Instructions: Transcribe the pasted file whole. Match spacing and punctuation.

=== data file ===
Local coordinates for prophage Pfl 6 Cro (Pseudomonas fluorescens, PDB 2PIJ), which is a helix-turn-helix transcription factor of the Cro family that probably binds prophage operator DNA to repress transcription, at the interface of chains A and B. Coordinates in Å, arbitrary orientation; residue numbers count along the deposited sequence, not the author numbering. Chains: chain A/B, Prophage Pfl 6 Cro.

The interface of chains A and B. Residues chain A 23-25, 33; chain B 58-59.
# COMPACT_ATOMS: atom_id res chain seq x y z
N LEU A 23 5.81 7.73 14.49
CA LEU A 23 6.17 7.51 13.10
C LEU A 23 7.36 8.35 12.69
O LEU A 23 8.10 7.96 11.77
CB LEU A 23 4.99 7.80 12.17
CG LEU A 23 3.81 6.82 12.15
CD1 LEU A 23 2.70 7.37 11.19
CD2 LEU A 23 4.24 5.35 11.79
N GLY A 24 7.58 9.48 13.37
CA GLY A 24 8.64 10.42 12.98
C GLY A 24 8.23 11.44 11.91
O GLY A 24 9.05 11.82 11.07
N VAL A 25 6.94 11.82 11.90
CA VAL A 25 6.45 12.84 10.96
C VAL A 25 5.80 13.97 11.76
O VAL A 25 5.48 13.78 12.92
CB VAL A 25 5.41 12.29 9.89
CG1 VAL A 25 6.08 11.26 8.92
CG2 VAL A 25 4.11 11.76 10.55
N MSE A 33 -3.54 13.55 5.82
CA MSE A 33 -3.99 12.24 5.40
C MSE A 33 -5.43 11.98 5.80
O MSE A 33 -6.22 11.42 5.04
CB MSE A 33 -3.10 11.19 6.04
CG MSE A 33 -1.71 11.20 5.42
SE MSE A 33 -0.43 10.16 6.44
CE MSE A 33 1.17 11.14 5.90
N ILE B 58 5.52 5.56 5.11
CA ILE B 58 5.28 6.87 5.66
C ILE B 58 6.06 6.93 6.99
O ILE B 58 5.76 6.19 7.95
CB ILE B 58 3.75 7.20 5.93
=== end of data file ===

Local coordinates for prophage Pfl 6 Cro (Pseudomonas fluorescens, PDB 2PIJ), which is a helix-turn-helix transcription factor of the Cro family that probably binds prophage operator DNA to repress transcription, at the interface of chains A and B. Coordinates in Å, arbitrary orientation; residue numbers count along the deposited sequence, not the author numbering. Chains: chain A/B, Prophage Pfl 6 Cro.

The interface of chains A and B. Residues chain A 23-25, 33; chain B 58-59.
# COMPACT_ATOMS: atom_id res chain seq x y z
N LEU A 23 5.81 7.73 14.49
CA LEU A 23 6.17 7.51 13.10
C LEU A 23 7.36 8.35 12.69
O LEU A 23 8.10 7.96 11.77
CB LEU A 23 4.99 7.80 12.17
CG LEU A 23 3.81 6.82 12.15
CD1 LEU A 23 2.70 7.37 11.19
CD2 LEU A 23 4.24 5.35 11.79
N GLY A 24 7.58 9.48 13.37
CA GLY A 24 8.64 10.42 12.98
C GLY A 24 8.23 11.44 11.91
O GLY A 24 9.05 11.82 11.07
N VAL A 25 6.94 11.82 11.90
CA VAL A 25 6.45 12.84 10.96
C VAL A 25 5.80 13.97 11.76
O VAL A 25 5.48 13.78 12.92
CB VAL A 25 5.41 12.29 9.89
CG1 VAL A 25 6.08 11.26 8.92
CG2 VAL A 25 4.11 11.76 10.55
N MSE A 33 -3.54 13.55 5.82
CA MSE A 33 -3.99 12.24 5.40
C MSE A 33 -5.43 11.98 5.80
O MSE A 33 -6.22 11.42 5.04
CB MSE A 33 -3.10 11.19 6.04
CG MSE A 33 -1.71 11.20 5.42
SE MSE A 33 -0.43 10.16 6.44
CE MSE A 33 1.17 11.14 5.90
N ILE B 58 5.52 5.56 5.11
CA ILE B 58 5.28 6.87 5.66
C ILE B 58 6.06 6.93 6.99
O ILE B 58 5.76 6.19 7.95
CB ILE B 58 3.75 7.20 5.93